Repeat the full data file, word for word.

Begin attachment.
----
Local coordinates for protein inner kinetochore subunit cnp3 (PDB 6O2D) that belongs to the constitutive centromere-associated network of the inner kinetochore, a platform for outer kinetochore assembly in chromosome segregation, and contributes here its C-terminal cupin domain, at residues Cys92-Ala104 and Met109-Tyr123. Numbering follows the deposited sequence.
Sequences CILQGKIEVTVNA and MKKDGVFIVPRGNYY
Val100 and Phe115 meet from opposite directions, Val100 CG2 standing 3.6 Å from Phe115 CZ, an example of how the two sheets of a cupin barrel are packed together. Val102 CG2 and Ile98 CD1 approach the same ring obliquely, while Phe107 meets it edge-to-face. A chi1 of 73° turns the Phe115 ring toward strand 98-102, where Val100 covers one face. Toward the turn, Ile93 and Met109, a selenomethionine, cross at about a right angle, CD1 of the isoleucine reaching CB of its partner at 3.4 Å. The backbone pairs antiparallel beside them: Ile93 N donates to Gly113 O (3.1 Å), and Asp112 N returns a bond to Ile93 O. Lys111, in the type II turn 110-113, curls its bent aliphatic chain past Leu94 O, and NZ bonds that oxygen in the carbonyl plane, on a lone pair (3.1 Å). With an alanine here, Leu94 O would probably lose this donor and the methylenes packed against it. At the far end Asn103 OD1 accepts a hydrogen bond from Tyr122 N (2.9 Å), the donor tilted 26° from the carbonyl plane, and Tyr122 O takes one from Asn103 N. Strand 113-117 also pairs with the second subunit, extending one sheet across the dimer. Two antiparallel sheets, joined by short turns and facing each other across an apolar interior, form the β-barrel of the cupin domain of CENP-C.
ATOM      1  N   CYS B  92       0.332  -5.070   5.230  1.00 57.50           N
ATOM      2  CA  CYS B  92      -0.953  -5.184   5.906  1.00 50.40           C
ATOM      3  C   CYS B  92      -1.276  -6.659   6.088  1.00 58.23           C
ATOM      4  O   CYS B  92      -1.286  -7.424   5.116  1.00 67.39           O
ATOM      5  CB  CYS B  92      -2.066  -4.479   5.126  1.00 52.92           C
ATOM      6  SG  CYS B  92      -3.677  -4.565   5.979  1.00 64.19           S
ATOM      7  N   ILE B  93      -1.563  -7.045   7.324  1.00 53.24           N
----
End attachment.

Local coordinates for protein inner kinetochore subunit cnp3 (PDB 6O2D) that belongs to the constitutive centromere-associated network of the inner kinetochore, a platform for outer kinetochore assembly in chromosome segregation, and contributes here its C-terminal cupin domain, at residues Cys92-Ala104 and Met109-Tyr123. Numbering follows the deposited sequence.
Sequences CILQGKIEVTVNA and MKKDGVFIVPRGNYY
Val100 and Phe115 meet from opposite directions, Val100 CG2 standing 3.6 Å from Phe115 CZ, an example of how the two sheets of a cupin barrel are packed together. Val102 CG2 and Ile98 CD1 approach the same ring obliquely, while Phe107 meets it edge-to-face. A chi1 of 73° turns the Phe115 ring toward strand 98-102, where Val100 covers one face. Toward the turn, Ile93 and Met109, a selenomethionine, cross at about a right angle, CD1 of the isoleucine reaching CB of its partner at 3.4 Å. The backbone pairs antiparallel beside them: Ile93 N donates to Gly113 O (3.1 Å), and Asp112 N returns a bond to Ile93 O. Lys111, in the type II turn 110-113, curls its bent aliphatic chain past Leu94 O, and NZ bonds that oxygen in the carbonyl plane, on a lone pair (3.1 Å). With an alanine here, Leu94 O would probably lose this donor and the methylenes packed against it. At the far end Asn103 OD1 accepts a hydrogen bond from Tyr122 N (2.9 Å), the donor tilted 26° from the carbonyl plane, and Tyr122 O takes one from Asn103 N. Strand 113-117 also pairs with the second subunit, extending one sheet across the dimer. Two antiparallel sheets, joined by short turns and facing each other across an apolar interior, form the β-barrel of the cupin domain of CENP-C.
ATOM      1  N   CYS B  92       0.332  -5.070   5.230  1.00 57.50           N
ATOM      2  CA  CYS B  92      -0.953  -5.184   5.906  1.00 50.40           C
ATOM      3  C   CYS B  92      -1.276  -6.659   6.088  1.00 58.23           C
ATOM      4  O   CYS B  92      -1.286  -7.424   5.116  1.00 67.39           O
ATOM      5  CB  CYS B  92      -2.066  -4.479   5.126  1.00 52.92           C
ATOM      6  SG  CYS B  92      -3.677  -4.565   5.979  1.00 64.19           S
ATOM      7  N   ILE B  93      -1.563  -7.045   7.324  1.00 53.24           N